Known for pioneering art brut or “raw art,” the late French artist Jean Dubuffet is back. The Pace Gallery is showcasing one of the artist’s works from the Hourloupe. The Hourloupe was a cycle of massive environmental sculptures that started as doodles with a ballpoint pen. Titled Le Cirque, this massive three-dimensional piece stands 13 feet high.
The artist was known for using graphic images and symbols with rough surfaces made of materials such as tar, gravel cinders, and ashes. Le cirque is considered to be one of the final works from the series, which started in 1962 and ran until 1974.
The Pace Gallery released a statement regarding the art. It reads: “Le cirque is a habitable environment that suggests an urban plaza, which Dubuffet first conceived and sculpted in 1970 as a model for future enlargement at architectural scale.[It] is one of the last remaining works from the late-1960s and early-1970s to be realized at heroic size. Marking a crucial moment in Dubuffet’s deeply influential oeuvre, it stands as a major achievement in the artist’s sculptural practice and heralds the final chapter in his celebrated Hourloupe cycle.”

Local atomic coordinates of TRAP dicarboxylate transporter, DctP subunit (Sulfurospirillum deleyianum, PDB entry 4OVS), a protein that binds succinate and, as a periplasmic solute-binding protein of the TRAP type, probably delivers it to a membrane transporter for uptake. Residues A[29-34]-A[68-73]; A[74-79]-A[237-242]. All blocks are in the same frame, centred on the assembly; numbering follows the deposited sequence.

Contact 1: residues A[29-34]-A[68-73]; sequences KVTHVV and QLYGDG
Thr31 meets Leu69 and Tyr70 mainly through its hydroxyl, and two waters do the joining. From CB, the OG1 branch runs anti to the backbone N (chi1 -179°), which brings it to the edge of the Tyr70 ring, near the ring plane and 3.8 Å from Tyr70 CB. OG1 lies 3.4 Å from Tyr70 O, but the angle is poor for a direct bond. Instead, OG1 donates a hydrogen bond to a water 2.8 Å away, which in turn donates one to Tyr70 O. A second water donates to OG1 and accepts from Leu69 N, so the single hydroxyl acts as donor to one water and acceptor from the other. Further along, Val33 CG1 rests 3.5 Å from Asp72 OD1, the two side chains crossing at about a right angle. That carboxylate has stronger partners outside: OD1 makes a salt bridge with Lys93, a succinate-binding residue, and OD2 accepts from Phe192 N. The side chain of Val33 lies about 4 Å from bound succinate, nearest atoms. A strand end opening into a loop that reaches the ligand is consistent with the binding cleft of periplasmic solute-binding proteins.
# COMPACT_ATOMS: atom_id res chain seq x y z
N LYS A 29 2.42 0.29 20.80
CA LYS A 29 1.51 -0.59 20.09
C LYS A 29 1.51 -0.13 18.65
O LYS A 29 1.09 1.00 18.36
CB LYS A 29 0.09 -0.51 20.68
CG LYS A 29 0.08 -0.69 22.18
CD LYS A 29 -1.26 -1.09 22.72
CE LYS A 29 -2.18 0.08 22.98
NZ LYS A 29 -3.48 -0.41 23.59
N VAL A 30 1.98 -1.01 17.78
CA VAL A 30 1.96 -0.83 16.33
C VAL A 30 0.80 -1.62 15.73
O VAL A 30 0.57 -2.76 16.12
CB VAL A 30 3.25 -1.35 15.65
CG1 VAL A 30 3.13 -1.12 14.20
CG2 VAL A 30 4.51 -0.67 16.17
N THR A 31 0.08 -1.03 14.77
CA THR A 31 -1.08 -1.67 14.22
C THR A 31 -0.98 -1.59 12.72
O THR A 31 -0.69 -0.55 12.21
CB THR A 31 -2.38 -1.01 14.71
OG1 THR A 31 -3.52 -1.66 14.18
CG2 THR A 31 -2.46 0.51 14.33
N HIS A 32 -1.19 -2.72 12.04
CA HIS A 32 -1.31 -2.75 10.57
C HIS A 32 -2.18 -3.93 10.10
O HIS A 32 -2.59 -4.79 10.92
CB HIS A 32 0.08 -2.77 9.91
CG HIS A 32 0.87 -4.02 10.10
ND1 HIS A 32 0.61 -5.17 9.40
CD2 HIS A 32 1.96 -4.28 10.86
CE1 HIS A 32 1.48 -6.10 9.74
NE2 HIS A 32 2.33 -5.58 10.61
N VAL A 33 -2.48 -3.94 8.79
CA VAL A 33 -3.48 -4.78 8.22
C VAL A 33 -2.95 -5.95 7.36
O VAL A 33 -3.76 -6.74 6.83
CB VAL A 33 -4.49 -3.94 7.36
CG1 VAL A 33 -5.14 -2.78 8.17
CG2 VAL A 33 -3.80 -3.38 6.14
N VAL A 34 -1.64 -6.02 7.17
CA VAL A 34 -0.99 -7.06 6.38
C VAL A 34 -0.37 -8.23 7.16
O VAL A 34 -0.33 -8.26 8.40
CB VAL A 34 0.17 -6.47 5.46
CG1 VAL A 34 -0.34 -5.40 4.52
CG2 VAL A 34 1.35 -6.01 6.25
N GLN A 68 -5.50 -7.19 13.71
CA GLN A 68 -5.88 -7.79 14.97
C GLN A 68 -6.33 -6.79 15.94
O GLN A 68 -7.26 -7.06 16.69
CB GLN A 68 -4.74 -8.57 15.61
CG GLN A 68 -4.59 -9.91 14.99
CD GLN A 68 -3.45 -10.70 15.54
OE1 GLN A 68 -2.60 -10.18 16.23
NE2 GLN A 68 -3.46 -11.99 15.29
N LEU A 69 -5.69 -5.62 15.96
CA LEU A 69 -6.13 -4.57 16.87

Check out Le cirque in the images and head over to the Pace Gallery’s website to find out more immediately. The exhibit will be on display until October 24th. Be sure to keep it locked with The Culture Curators for more from the art department coming very soon.
Photos via Pace Gallery